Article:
Lemons from Lemonade: Recycling Reactive Oxygen Species

Way back in high school bio, I learned about the 2 main ways that eukaryotic organisms (everything other than bacteria and archaea) make their metabolic living: photosynthesis and oxidative phosphorylation (also known as respiration). These two processes are fundamentally related - photosynthesis combines CO2 and water to produce sugar and oxygen, while respiration breaks down sugars using oxygen, leaving water and CO2. But the cells of plants, animals and fungi can't do either of these things on their own. Sometime in our distant evolutionary past, we took on tiny passengers that do the work for us.

As Heather wrote yesterday about chloroplasts,

Some photosynthetic bacteria eons ago found itself nestled inside another cell, realized it was a pretty sweet place to call home, and viola - a new cell organelle was born. OK fine, that is a bit of an oversimplification. The endosymbiotic theory is a bit more complicated, but that's the general idea.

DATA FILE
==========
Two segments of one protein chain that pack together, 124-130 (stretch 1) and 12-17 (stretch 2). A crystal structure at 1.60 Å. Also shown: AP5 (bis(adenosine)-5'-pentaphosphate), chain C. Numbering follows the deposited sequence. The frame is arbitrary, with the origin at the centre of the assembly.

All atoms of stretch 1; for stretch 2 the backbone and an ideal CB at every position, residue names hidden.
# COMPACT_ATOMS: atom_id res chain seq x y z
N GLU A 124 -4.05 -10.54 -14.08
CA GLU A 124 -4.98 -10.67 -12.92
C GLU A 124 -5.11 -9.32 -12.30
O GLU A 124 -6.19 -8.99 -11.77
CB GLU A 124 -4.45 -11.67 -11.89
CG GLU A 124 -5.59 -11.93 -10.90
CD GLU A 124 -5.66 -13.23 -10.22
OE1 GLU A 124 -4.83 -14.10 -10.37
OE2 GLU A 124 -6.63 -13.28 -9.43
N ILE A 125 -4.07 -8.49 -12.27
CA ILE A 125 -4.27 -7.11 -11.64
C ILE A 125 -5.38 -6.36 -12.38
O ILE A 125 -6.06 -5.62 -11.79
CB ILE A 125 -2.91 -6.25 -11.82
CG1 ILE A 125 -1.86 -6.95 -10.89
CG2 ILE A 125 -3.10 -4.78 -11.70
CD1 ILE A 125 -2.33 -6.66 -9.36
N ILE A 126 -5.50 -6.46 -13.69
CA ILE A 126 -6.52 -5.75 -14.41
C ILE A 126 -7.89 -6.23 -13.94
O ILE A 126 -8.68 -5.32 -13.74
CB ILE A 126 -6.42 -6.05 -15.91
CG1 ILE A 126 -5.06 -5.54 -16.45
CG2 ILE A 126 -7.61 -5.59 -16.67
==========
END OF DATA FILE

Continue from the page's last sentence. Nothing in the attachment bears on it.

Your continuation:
And it's the same general idea for mitochondria, which perform respiration. As you probably know, only plants have chloroplasts (until the Harvard scientists Heather mentioned have their way), but ALL eukaryotes have mitochondria. It's possible to get energy from sugar without oxygen, but it's not very efficient. Our mitochondria extract over 10 times as much energy from a single molecule of glucose than would be possible without them. But all that efficiency comes with a price - a byproduct of respiration is "reactive oxygen species" or ROS (no, not ROUS).

Yet, as with so many things in evolution, a cell sees lemons and decides to make lemonade: